MS 152 — Television Authorship
Assignment #1: Short Paper
Your first paper assignment asks you to write a 4-5 page polished essay (i.e., not a first draft!) thoroughly analyzing a key scene from Homicide in the context of the series’ broader narrative dynamics; you may choose to explore this scene in comparison to the book, or in relationship to earlier police procedurals.
This assignment has several stages designed to guide you toward producing that polished essay:
1. Preliminary Proposal — due Monday, September 21
Each of you should post to the blog a paragraph naming the scene from Homicide on which you think you want to center your analysis, and the ways that you expect that analysis to lead you. Nothing in this proposal is cast in stone — you can change the scene or the method as you work — but it is instead designed to get you some early feedback as you start working.
This one-paragraph blog post is *in addition* to your regular reading response. Please title the post something that identifies it as your paper proposal, and use the “proposal” category.
2. Draft — due Monday, September 28
The first draft of your paper — a full and complete draft — should be turned in to your Sakai drop box by 5 pm. You will also exchange drafts with a partner in your discussion group who will be responsible for giving you feedback on the draft. I will comment on your drafts as well, but with 36 of you in the class, the depth of my comments will of necessity be limited.
For this reason, you must take this peer-review process seriously, both for your own paper and for that of your peer-review partner. More information in the next stage.
3. Peer review — due Monday, October 5
Each of you should both have your draft reviewed by a partner in your group and serve as the reviewer of your partner’s paper. (In groups with odd numbers, you can rotate papers — A reviews B, B reviews C, C reviews A. You’re also free to exchange papers with all members of your group, if you so choose.) You’ll be turning in a copy of your peer-reviewed paper, with your partner’s comments, with your final draft, and the quality of your comments on their paper will form part of your group work grade for this semester, so take this seriously.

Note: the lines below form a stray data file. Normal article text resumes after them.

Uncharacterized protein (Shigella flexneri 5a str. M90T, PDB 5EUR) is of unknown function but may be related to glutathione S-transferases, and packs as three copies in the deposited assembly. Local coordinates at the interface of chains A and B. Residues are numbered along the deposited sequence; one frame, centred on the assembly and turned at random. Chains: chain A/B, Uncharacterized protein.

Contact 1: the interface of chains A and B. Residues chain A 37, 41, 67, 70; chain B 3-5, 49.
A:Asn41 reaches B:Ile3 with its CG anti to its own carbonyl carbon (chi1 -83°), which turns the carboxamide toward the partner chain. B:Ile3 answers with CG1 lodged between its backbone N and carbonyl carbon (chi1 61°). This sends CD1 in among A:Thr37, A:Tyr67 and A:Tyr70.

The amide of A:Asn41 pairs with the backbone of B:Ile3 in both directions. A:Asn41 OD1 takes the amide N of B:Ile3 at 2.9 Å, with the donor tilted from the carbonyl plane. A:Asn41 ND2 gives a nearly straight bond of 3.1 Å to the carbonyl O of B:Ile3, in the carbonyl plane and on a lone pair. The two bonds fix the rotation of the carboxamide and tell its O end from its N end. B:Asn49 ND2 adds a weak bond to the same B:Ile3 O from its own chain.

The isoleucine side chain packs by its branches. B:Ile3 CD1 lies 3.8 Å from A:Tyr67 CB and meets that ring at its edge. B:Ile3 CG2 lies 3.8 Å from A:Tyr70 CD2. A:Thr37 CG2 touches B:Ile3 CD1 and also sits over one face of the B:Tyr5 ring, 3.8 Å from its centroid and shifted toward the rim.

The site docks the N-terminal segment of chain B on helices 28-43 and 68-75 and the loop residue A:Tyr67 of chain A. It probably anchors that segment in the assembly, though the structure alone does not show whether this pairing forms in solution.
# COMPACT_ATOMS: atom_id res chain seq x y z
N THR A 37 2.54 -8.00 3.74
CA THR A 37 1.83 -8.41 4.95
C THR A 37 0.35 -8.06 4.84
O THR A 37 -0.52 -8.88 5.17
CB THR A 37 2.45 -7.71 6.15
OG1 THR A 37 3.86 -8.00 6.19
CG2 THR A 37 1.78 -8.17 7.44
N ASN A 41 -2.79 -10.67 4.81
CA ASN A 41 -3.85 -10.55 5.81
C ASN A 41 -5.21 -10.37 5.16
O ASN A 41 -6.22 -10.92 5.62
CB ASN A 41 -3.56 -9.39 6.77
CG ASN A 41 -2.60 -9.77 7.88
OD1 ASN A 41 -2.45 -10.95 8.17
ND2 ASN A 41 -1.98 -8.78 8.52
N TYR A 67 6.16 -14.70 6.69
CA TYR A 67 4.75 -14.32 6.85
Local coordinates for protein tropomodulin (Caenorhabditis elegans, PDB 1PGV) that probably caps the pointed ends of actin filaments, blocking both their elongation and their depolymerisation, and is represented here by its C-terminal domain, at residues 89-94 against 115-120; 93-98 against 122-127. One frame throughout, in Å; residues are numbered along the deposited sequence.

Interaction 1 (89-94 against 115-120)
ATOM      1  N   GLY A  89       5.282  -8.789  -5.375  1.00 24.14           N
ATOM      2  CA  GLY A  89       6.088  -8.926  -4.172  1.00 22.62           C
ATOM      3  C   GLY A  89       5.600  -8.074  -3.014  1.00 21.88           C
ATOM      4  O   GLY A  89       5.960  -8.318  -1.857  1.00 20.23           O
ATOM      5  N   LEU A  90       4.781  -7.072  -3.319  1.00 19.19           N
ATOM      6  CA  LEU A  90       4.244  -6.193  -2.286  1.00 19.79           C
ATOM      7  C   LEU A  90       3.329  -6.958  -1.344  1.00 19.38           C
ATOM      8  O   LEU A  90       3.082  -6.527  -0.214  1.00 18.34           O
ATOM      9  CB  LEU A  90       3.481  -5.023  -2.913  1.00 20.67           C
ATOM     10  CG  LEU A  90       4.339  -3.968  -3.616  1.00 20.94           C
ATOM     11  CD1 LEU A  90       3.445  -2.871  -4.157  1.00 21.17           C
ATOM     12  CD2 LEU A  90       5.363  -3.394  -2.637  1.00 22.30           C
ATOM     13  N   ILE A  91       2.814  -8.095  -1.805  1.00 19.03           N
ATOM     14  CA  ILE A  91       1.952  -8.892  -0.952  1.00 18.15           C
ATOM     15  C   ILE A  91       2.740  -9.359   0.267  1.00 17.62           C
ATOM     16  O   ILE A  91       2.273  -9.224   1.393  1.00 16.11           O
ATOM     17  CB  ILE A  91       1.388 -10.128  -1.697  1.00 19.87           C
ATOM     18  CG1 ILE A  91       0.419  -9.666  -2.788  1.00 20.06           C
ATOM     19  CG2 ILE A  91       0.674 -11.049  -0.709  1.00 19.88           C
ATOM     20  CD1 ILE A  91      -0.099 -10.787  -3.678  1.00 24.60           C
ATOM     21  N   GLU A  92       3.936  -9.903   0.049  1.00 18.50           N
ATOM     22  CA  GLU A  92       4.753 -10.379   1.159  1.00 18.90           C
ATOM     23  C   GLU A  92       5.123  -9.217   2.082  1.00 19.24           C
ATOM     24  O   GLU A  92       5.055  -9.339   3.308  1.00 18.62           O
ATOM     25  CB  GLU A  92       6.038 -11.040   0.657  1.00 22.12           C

In reviewing your partner’s paper, focus on ways that they can clarify their overall argument, as well as specific points where their analysis might be deepened or strengthened. Restate the paper’s central thesis for the author — it’s often a surprise to the author to find out that a reader doesn’t take from the paper exactly the meaning that had been intended. Indicate specific places where transitions can be improved or where ideas can be clarified. Overall, you should focus on helping the author make the paper as interesting and clear as it can be.
I would ideally like all of you to make these comments in electronic form, using the comments function in Microsoft Word; this way the commented version can be uploaded to Sakai with the final draft. Along which lines…
4. Final draft — due Monday, October 12
Your final, revised draft should be uploaded to your Sakai drop box (along with the commented, peer-reviewed version of your draft) no later than 5 pm on October 12. This final version should be flawless, both in terms of its analysis and in terms of its presentation. Any and all typos, misspellings, and grammatical problems should have been dealt with in the review process. Papers whose meaning is obscured by such errors will be returned ungraded, and will be considered late until corrected.
The paper should be 4-5 pages, double-spaced, in a 12-point serif font (i.e., Times New Roman or its equivalent), with 1-inch margins. All quotations and borrowings must be appropriately documented and cited.
If you have any questions about this assignment, at any stage, please come see me.